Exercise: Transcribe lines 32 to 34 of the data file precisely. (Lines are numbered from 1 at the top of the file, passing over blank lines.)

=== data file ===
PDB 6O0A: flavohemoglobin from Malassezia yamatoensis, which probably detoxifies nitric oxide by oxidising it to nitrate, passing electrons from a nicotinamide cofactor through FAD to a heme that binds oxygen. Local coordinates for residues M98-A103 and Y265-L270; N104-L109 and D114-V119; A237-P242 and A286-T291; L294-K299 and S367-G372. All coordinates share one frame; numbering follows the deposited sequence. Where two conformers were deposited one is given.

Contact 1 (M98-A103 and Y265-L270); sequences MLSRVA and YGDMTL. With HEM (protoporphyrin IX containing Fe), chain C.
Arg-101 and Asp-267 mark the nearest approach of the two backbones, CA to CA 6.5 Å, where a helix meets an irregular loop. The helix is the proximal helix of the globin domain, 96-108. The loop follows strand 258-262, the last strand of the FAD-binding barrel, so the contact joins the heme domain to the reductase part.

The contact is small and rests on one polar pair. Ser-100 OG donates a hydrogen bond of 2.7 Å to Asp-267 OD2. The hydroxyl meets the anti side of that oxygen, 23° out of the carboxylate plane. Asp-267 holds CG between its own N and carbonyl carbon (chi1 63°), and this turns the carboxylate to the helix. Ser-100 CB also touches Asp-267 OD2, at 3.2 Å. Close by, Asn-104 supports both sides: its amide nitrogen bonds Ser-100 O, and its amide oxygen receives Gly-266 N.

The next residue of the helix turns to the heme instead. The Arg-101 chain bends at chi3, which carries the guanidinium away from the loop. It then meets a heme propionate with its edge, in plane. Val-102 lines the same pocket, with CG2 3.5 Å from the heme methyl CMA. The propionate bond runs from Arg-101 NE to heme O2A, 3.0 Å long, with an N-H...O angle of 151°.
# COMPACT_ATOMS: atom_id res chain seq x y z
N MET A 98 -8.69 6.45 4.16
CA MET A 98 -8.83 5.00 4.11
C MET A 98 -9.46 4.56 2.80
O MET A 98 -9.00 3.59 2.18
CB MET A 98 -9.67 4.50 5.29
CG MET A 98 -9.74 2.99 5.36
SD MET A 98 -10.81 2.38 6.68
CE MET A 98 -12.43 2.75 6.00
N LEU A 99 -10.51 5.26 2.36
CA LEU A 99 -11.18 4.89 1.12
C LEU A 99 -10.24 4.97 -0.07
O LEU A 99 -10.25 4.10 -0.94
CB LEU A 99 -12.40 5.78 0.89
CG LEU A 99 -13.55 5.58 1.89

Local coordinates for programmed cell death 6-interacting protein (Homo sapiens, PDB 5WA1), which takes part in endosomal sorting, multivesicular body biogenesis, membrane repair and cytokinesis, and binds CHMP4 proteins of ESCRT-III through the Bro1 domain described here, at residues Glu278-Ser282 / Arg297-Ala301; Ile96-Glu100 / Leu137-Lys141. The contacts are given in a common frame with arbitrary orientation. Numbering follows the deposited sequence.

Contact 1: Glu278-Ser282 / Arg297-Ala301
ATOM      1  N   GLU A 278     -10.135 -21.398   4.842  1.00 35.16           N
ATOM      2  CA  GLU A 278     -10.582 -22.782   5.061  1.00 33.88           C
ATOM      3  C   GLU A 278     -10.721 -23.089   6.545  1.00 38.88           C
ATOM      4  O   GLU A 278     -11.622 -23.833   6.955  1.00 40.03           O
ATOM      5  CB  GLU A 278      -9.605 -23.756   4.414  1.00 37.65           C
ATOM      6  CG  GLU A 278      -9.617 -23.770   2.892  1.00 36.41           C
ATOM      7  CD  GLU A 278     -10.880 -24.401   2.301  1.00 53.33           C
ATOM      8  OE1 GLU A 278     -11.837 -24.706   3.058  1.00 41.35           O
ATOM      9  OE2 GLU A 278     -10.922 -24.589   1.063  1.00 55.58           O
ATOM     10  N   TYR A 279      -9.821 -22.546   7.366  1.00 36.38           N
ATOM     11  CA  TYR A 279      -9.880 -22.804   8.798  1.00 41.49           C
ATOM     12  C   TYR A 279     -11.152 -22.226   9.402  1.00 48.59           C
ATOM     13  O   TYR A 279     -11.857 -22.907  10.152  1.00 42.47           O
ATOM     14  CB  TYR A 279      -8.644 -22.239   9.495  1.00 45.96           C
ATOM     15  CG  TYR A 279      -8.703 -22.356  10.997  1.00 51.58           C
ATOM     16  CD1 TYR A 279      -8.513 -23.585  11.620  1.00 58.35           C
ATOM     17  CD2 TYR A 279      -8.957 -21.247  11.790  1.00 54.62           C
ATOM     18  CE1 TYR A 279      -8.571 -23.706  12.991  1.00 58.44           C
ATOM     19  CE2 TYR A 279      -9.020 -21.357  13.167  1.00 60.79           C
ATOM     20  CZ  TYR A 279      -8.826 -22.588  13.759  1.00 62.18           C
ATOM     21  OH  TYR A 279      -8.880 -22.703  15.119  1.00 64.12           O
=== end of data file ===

ATOM     10  N   TYR A 279      -9.821 -22.546   7.366  1.00 36.38           N
ATOM     11  CA  TYR A 279      -9.880 -22.804   8.798  1.00 41.49           C
ATOM     12  C   TYR A 279     -11.152 -22.226   9.402  1.00 48.59           C